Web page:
BrdU Assay

The effects of the exosomal miRNAs on cell proliferation were also detected using the bromodeoxyuridine (BrdU) cell proliferation assay kit (Roche, USA) following the manufacturer's instructions. Briefly, the cells were firstly incubated with 10 μM BrdU labeling solution for 2 h, and were then fixed and incubated with anti-BrdU-POD for 2 h after removal of the BrdU labeling solution. The absorbance of each well was measured with a Multilabel Counter and normalized to that of the cells at 0 h.

MTS Assay

The effects of the exosomal miRNAs on cell proliferation were also evaluated with 3-(4,5-dimethylthiazol-2yl)-2,5-dipheiltertrazolium bromide (MTS) Cell Proliferation Assay (Promega, USA) following the manufacturer's instructions. In brief, 0, 24, 48, and 72 h after miRNA transfection, 20 μL of MTS was added to each well, and the plate was detected by a Multilabel Counter (Bio-Rad Laboratories, USA) after 3 h of incubation. Absorbance at 490 nm of each well was measured and normalized to that of the cells at 0 h.

Cell Migration Assay

The effects of the exosomal miRNAs on cell migration were assessed using Transwell migration chamber with 8.0 μm pore size polycarbonate membrane (Corning, USA). In brief, 50,000 cells were seeded in the Transwell upper chamber with 200 μL Opti-MEM medium (Gibco, USA). The lower chamber was filled with 200 μL culture medium supplemented with 20% FBS. After 24, 48, and 72 h, the filters were washed, fixed and stained with Crystal Violet (Sigma-Aldrich, USA). The number of migrated cells onto the lower surface of the filter was counted in five different fields at a 400 × magnification.

Luciferase Assay

Following transfections of the reporter plasmid, dual luciferase reporter assays (Promega, USA) were carried out according to the manufacturer's instructions. Luciferase activity was measured using a Multilabel Counter (Bio-Rad Laboratories, USA).

Statistical Analysis

All statistical analysis was performed with IBM SPSS 24.0 statistical software (SPSS Inc., USA) and graphs were generated using GraphPad PRISM 6.0 (GraphPad Software, Inc., USA). The differential expression levels of exosomal miRNAs between different groups were compared using Wilcoxon rank-sum test, and continuous variables were analyzed using the Student's t-test. p < 0.05 was considered as statistically significant.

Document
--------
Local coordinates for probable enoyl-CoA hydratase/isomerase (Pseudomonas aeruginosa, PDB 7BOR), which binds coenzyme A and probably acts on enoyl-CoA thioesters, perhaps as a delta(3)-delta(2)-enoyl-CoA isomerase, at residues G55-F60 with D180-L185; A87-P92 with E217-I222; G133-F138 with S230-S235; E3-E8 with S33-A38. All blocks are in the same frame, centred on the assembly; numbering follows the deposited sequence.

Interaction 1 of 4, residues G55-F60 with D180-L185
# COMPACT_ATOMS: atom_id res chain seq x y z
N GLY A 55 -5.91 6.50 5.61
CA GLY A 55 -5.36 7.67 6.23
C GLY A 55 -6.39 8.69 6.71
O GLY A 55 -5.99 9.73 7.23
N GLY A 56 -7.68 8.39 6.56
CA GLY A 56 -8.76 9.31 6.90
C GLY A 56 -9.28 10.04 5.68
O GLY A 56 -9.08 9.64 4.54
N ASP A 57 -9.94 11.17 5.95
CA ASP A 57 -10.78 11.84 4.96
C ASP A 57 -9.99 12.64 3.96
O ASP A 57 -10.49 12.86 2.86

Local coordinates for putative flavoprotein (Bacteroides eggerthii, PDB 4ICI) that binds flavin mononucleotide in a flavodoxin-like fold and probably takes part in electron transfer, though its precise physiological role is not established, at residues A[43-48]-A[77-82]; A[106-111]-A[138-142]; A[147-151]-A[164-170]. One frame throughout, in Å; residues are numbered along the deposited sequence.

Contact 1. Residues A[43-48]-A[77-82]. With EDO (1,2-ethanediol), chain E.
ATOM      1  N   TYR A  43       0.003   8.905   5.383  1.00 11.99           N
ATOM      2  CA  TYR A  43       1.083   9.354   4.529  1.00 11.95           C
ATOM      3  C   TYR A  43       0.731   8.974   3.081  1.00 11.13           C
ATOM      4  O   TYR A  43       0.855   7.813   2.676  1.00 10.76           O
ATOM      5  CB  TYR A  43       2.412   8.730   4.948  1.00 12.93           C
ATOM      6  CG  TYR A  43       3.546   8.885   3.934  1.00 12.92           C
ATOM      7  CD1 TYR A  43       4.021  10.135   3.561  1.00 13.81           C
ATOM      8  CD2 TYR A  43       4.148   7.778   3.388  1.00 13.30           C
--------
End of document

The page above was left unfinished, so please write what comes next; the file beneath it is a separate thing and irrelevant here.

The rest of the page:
Results

Exosomal hsa-miR199a-3p Is Highly Expressed in the Plasma of NB Patients

Isolated from the plasma of NB patients, the EVs were identified with transmission electron microscope and Nanoparticle Tracking Analysis (Figures 1A,B). In addition, results from flow cytometry analysis demonstrated the existence of exosomal markers CD63 and CD81 (Figure 1C). The presence of the exosomal marker CD63 but the absence of endoplasmic reticulum compartment-specific marker calnexin was also confirmed by Western blotting (Figure 1D). All these results indicated that the isolated EVs were purified exosomes.

FIGURE 1
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Figure 1. Identification of plasma exosomes and differentially expressed exosomal miRNAs. (A) Transmission electron microscopy demonstrated the presence of exosome vesicles with typical cup-shape morphology (size bar 100 nm). (B) Analysis of exosomes isolated from plasma by Nanoparticle Tracking Analysis. The average size was 79.42 nm and the peak was 146.4 nm. (C) 61.2% particles isolated from the plasma samples showed CD63 positive and 77.5% showed CD81 positive as detected by flow cytometry. (D) Confirmation of the exosomes markers with Western blotting indicated the presence of CD63 but the absence of calnexin in exosomes. (E) Bioanalzyer trace analysis revealed abundant miRNAs present in the exosomes isolated from the plasma samples. The exosomes presented in (A–E) were obtained from NB patient 1. (F) A Venn diagram showed that hsa-miR199a-3p and hsa-miR-495-5p overlapped in the top 50 most different miRNAs between NB/GNBi patients vs. healthy individuals and NB vs. GNBi patients (red color indicates up-regulation). (G,H) Cluster analysis of exosomal miRNAs among NB, GNBi, and healthy individuals. The top 50 most different miRNAs between NB/GNBi and healthy controls (G) as well as those between NB and GNBi patients (H) were presented.